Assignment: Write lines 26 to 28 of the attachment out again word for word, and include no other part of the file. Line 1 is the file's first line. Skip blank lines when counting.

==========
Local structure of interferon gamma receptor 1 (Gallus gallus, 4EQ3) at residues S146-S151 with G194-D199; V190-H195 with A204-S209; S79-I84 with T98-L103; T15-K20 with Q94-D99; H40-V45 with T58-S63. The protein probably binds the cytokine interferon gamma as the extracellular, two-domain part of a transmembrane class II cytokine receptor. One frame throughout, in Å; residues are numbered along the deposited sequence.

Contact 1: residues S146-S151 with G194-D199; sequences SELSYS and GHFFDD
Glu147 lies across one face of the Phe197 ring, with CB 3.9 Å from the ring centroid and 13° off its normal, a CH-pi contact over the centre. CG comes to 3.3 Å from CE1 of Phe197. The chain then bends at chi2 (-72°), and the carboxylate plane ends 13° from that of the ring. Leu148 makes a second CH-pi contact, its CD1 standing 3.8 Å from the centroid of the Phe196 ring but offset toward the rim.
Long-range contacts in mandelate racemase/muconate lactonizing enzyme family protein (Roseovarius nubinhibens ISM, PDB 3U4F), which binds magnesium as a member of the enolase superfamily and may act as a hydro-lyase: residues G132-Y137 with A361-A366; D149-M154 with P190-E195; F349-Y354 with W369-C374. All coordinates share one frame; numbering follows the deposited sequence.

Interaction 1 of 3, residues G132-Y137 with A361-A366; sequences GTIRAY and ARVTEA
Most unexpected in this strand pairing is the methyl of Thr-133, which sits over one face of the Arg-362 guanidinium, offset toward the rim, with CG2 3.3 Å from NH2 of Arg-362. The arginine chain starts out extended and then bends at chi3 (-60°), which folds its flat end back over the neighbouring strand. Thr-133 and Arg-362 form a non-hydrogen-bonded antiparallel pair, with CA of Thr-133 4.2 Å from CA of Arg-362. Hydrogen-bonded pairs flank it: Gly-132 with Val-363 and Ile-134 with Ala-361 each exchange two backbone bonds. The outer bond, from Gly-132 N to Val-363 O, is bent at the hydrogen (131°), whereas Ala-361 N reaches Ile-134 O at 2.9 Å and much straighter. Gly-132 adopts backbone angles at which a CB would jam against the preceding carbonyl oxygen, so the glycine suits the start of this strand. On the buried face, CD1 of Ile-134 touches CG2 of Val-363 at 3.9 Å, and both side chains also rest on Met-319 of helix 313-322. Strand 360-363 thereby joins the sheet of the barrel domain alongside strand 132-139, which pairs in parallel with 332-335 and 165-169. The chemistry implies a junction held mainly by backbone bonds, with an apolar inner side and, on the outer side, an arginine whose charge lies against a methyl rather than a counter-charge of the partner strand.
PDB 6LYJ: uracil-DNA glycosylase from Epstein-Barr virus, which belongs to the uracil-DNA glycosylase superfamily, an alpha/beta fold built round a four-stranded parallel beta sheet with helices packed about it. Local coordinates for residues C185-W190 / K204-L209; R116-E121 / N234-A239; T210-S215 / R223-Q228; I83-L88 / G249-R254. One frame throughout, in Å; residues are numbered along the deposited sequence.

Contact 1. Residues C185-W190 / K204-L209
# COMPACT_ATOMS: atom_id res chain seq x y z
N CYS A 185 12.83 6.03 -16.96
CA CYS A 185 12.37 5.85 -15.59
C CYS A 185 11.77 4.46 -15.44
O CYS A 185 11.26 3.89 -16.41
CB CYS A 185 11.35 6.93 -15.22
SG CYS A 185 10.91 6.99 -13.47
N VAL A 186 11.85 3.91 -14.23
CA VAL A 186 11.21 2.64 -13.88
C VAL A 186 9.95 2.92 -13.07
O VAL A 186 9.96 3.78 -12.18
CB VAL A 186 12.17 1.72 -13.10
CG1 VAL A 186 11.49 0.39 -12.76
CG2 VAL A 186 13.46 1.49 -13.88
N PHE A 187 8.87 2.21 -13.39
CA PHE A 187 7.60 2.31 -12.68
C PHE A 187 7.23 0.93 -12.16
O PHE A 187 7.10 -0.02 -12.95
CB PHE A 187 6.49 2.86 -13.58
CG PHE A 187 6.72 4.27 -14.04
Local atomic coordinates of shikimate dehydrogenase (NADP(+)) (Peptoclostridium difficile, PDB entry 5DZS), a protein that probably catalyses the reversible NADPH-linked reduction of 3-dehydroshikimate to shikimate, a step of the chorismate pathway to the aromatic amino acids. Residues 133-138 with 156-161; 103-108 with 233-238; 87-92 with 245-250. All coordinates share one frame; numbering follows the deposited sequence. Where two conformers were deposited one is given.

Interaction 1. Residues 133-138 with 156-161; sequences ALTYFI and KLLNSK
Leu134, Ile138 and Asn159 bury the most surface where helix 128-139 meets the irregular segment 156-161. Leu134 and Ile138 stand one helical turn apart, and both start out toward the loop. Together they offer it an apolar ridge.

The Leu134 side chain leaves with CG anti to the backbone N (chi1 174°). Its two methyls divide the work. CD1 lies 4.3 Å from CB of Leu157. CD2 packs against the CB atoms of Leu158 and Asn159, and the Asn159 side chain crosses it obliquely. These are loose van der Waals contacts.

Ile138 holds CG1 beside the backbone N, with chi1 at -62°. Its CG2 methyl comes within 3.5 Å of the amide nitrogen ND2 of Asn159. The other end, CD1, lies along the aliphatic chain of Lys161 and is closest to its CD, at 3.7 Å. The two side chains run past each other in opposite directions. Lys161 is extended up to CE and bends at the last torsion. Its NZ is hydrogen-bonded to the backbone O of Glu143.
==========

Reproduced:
O PHE A 187 7.10 -0.02 -12.95
CB PHE A 187 6.49 2.86 -13.58
CG PHE A 187 6.72 4.27 -14.04